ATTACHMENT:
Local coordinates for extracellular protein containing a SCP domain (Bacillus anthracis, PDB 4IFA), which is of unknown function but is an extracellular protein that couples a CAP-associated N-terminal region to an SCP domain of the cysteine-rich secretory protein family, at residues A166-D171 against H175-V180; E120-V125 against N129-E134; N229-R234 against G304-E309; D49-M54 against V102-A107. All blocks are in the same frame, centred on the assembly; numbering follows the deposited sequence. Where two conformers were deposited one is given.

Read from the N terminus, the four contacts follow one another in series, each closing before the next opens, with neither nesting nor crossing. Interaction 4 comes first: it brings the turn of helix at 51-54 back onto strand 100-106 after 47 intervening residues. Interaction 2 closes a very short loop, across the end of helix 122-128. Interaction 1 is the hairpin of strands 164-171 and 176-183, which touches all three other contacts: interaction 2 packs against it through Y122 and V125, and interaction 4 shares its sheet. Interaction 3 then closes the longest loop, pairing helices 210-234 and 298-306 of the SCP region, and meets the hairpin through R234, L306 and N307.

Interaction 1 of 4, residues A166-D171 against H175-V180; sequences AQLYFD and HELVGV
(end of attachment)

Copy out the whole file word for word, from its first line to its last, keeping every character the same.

Local coordinates for extracellular protein containing a SCP domain (Bacillus anthracis, PDB 4IFA), which is of unknown function but is an extracellular protein that couples a CAP-associated N-terminal region to an SCP domain of the cysteine-rich secretory protein family, at residues A166-D171 against H175-V180; E120-V125 against N129-E134; N229-R234 against G304-E309; D49-M54 against V102-A107. All blocks are in the same frame, centred on the assembly; numbering follows the deposited sequence. Where two conformers were deposited one is given.

Read from the N terminus, the four contacts follow one another in series, each closing before the next opens, with neither nesting nor crossing. Interaction 4 comes first: it brings the turn of helix at 51-54 back onto strand 100-106 after 47 intervening residues. Interaction 2 closes a very short loop, across the end of helix 122-128. Interaction 1 is the hairpin of strands 164-171 and 176-183, which touches all three other contacts: interaction 2 packs against it through Y122 and V125, and interaction 4 shares its sheet. Interaction 3 then closes the longest loop, pairing helices 210-234 and 298-306 of the SCP region, and meets the hairpin through R234, L306 and N307.

Interaction 1 of 4, residues A166-D171 against H175-V180; sequences AQLYFD and HELVGV